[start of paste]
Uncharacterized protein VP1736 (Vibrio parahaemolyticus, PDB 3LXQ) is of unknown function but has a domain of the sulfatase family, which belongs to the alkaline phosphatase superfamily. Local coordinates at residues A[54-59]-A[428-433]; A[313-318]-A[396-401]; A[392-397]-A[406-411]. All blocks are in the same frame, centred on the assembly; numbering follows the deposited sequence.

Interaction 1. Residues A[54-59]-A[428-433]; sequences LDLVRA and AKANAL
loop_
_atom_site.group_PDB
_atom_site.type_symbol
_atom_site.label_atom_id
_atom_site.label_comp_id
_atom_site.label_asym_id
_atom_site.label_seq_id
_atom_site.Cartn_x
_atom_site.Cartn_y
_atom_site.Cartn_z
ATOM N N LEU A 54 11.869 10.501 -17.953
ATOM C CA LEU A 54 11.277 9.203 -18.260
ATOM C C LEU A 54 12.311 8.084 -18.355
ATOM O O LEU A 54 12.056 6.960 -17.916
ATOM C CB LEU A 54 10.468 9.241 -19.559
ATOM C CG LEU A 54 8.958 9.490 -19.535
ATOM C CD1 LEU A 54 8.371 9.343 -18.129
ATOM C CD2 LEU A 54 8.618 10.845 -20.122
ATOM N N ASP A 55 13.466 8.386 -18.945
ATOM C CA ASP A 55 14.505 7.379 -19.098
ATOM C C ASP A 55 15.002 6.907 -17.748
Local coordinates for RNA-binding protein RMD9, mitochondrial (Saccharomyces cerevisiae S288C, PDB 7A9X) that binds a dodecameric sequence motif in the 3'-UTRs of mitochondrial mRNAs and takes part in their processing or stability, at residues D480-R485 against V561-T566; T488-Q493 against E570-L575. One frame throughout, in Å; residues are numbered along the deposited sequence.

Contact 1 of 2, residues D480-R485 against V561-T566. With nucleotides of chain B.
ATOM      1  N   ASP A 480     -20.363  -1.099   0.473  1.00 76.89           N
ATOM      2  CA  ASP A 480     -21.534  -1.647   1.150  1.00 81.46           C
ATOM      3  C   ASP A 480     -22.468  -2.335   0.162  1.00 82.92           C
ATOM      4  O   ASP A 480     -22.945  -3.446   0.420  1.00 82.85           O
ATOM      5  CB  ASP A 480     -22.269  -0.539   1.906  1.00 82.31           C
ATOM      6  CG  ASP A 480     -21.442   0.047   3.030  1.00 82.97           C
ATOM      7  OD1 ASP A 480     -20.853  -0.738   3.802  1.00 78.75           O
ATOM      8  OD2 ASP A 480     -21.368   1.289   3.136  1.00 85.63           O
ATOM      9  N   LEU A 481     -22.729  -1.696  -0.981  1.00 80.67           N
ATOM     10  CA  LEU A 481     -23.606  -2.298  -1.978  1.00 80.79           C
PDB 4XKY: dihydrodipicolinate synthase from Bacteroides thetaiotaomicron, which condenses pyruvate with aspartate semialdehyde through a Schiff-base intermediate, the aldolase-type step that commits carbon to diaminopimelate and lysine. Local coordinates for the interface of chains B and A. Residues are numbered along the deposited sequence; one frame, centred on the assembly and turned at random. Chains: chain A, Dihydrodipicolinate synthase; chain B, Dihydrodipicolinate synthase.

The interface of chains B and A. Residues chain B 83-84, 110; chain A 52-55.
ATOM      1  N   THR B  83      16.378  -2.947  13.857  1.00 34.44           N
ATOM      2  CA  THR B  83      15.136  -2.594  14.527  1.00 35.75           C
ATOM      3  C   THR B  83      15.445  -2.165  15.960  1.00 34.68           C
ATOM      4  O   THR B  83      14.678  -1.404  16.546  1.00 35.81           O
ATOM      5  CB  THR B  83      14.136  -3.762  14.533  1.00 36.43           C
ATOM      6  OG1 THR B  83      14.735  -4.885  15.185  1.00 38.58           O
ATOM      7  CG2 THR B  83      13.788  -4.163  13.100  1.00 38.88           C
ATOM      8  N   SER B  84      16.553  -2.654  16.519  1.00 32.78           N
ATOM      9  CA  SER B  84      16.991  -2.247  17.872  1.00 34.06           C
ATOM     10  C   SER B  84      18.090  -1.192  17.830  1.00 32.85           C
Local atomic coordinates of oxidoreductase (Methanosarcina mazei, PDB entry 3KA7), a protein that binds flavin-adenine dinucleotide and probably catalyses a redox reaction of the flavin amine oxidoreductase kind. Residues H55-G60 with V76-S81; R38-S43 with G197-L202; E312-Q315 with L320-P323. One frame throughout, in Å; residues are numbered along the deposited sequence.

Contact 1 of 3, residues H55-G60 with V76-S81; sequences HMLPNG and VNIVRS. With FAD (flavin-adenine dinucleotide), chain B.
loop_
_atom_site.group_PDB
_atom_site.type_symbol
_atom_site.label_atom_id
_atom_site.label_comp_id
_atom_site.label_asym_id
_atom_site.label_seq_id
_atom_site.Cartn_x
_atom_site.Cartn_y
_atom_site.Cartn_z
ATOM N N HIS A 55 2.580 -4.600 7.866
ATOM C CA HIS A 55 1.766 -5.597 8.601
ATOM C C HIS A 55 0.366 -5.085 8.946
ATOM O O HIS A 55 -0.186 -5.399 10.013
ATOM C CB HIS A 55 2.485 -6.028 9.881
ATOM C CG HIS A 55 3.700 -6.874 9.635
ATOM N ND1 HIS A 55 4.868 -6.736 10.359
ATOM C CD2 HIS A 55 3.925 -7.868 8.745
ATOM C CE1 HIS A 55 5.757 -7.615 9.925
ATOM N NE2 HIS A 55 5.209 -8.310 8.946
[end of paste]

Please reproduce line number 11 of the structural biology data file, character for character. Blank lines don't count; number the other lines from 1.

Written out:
_atom_site.Cartn_y